Puls received almost $100 million from top-tier Israeli and foreign funds like Sequoia Capital, Temasek, Viola Ventures and Red Dot Capital Partners. This funding was supposed to enable it to fulfill its goal of sending a technician to any home in the US within 60 minutes, whether to replace a broken screen on a smartphone or hang a TV on the wall. Upon being picked to the Top 10 in 2018, Puls CEO and co-founder Itai Hirsch said his goal was to build an international company with representatives around the world serving millions of customers.

But the Puls business model has proven to be problematic, or at least very expensive to implement. A major problem was that the one-off relationship between the customer and the company: customers hired a technician through Puls one time only, and then vanished. This forced Puls to invest constantly in acquiring new customers. Puls also experienced several leadership changes, with founding CEO Eyal Ronen leaving a month before the company was named to the 2018 list. After that, Hirsch also resigned (he has since set up legal software startup Marble Law), and was replaced by an American CEO.

Having already shrunk to 35 employees, Puls is now trying to raise a second round as a completely new company with various investors and management headed by CEO Gabi Peles. "We want to take advantage of the customer's interaction with the technician to sell insurance for a monthly fee and create a permanent relationship, so that the next time they need something repaired, they’ll contact us," Peles explains. The promise of sending a technician within 60 minutes has been replaced with a promise to send one by the next business day.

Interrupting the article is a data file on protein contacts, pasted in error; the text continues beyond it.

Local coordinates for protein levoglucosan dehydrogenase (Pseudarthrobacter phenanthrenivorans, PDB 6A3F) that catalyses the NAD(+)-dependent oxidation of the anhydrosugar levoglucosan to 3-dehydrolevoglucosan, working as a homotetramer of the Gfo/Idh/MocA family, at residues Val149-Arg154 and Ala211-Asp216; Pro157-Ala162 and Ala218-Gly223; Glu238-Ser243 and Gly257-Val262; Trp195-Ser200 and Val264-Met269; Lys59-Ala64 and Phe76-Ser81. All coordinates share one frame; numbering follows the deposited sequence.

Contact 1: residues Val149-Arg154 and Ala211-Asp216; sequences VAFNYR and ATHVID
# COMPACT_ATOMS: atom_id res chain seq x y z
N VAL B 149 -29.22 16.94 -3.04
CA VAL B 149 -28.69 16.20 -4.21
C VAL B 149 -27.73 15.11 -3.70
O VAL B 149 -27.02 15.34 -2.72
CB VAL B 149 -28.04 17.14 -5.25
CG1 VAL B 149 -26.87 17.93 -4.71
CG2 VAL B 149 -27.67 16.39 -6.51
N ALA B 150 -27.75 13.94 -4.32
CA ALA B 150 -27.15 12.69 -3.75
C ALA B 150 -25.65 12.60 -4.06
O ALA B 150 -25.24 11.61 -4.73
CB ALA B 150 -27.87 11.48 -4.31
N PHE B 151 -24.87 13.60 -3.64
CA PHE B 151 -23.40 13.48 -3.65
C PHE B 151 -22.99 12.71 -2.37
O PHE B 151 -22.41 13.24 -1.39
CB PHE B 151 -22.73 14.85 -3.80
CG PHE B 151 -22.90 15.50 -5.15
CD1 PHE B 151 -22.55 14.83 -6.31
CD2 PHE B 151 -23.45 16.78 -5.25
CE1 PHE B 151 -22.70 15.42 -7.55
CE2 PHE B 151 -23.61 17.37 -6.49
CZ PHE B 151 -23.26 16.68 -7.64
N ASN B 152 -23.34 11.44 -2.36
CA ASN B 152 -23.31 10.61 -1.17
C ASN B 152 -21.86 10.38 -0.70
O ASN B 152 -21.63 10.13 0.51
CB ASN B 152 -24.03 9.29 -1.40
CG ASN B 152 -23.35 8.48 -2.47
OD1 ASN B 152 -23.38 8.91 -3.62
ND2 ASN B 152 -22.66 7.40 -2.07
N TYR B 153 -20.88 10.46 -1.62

StoreDot’s battery hasn’t yet found its way to consumers

Over the years, StoreDot has also made changes to its business model. The company was founded in 2012 with the aim of developing a lithium battery for smartphones that would charge within half a minute. When it was selected as the Most Promising Startup of 2015, StoreDot had already shifted its focus to electric car batteries, but still continued to develop its smartphone product. StoreDot has also dealt in batteries for drones, motorcycles, electric scooters and power tools, and only two years ago made the decision to jettison all these in favor of its vehicle offering.

In an interview upon the company winning in 2015, Dr. Doron Myersdorf, CEO and co-founder of StoreDot, estimated that electric vehicle batteries able to be fully charged in five minutes would be on the market in 2020-2021. This target has come and gone, and meanwhile StoreDot has not yet launched a commercial product. Myersdorf now says that StoreDot batteries with 10-minute full charge capability will be available in the second half of 2024, and that batteries with a new technology enabling full charging in just three minutes will be available in 2028. StoreDot's last funding round was in 2018, and it is currently trying to raise additional funds.

Did the fact that it took a while for the company to find its focus delay these developments? Myersdorf does not think so. "The fact that we went through development of small batteries was valuable for our understanding the chemistry and structure of a car battery," he says. "Today, we have over 100 patents and are considered the world leaders in the field of extreme fast-charging batteries. Developments in the automotive sector take years, and I was never looking to make a quick exit. I want to make a change and solve a problem for the good of the world."

Published by Globes, Israel business news - - on December 6, 2021.